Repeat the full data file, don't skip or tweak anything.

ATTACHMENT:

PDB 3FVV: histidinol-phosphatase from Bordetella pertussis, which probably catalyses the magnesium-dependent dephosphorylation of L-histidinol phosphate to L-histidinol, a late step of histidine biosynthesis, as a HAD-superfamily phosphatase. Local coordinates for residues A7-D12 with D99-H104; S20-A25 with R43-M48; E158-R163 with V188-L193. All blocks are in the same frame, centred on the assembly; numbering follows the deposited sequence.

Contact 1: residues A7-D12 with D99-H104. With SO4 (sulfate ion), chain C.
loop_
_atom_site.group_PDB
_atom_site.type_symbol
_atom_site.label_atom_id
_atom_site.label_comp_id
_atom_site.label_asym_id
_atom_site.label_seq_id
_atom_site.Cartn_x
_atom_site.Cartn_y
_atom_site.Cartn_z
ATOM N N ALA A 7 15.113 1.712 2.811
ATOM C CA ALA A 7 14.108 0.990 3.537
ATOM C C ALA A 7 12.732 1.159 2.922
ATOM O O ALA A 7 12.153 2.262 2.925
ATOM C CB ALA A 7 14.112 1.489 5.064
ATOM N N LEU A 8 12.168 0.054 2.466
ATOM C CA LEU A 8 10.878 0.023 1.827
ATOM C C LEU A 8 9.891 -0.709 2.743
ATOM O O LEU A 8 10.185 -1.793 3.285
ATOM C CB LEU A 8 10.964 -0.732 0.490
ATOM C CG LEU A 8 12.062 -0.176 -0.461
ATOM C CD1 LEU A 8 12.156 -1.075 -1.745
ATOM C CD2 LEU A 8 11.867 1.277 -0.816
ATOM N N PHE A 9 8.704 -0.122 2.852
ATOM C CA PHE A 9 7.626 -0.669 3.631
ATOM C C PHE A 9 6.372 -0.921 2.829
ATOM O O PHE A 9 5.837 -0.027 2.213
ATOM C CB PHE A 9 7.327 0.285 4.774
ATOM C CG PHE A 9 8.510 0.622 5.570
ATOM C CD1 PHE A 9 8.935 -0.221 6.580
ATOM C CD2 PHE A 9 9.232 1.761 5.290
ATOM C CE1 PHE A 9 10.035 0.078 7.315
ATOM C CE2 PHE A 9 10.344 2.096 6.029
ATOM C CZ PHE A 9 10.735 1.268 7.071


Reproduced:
PDB 3FVV: histidinol-phosphatase from Bordetella pertussis, which probably catalyses the magnesium-dependent dephosphorylation of L-histidinol phosphate to L-histidinol, a late step of histidine biosynthesis, as a HAD-superfamily phosphatase. Local coordinates for residues A7-D12 with D99-H104; S20-A25 with R43-M48; E158-R163 with V188-L193. All blocks are in the same frame, centred on the assembly; numbering follows the deposited sequence.

Contact 1: residues A7-D12 with D99-H104. With SO4 (sulfate ion), chain C.
loop_
_atom_site.group_PDB
_atom_site.type_symbol
_atom_site.label_atom_id
_atom_site.label_comp_id
_atom_site.label_asym_id
_atom_site.label_seq_id
_atom_site.Cartn_x
_atom_site.Cartn_y
_atom_site.Cartn_z
ATOM N N ALA A 7 15.113 1.712 2.811
ATOM C CA ALA A 7 14.108 0.990 3.537
ATOM C C ALA A 7 12.732 1.159 2.922
ATOM O O ALA A 7 12.153 2.262 2.925
ATOM C CB ALA A 7 14.112 1.489 5.064
ATOM N N LEU A 8 12.168 0.054 2.466
ATOM C CA LEU A 8 10.878 0.023 1.827
ATOM C C LEU A 8 9.891 -0.709 2.743
ATOM O O LEU A 8 10.185 -1.793 3.285
ATOM C CB LEU A 8 10.964 -0.732 0.490
ATOM C CG LEU A 8 12.062 -0.176 -0.461
ATOM C CD1 LEU A 8 12.156 -1.075 -1.745
ATOM C CD2 LEU A 8 11.867 1.277 -0.816
ATOM N N PHE A 9 8.704 -0.122 2.852
ATOM C CA PHE A 9 7.626 -0.669 3.631
ATOM C C PHE A 9 6.372 -0.921 2.829
ATOM O O PHE A 9 5.837 -0.027 2.213
ATOM C CB PHE A 9 7.327 0.285 4.774
ATOM C CG PHE A 9 8.510 0.622 5.570
ATOM C CD1 PHE A 9 8.935 -0.221 6.580
ATOM C CD2 PHE A 9 9.232 1.761 5.290
ATOM C CE1 PHE A 9 10.035 0.078 7.315
ATOM C CE2 PHE A 9 10.344 2.096 6.029
ATOM C CZ PHE A 9 10.735 1.268 7.071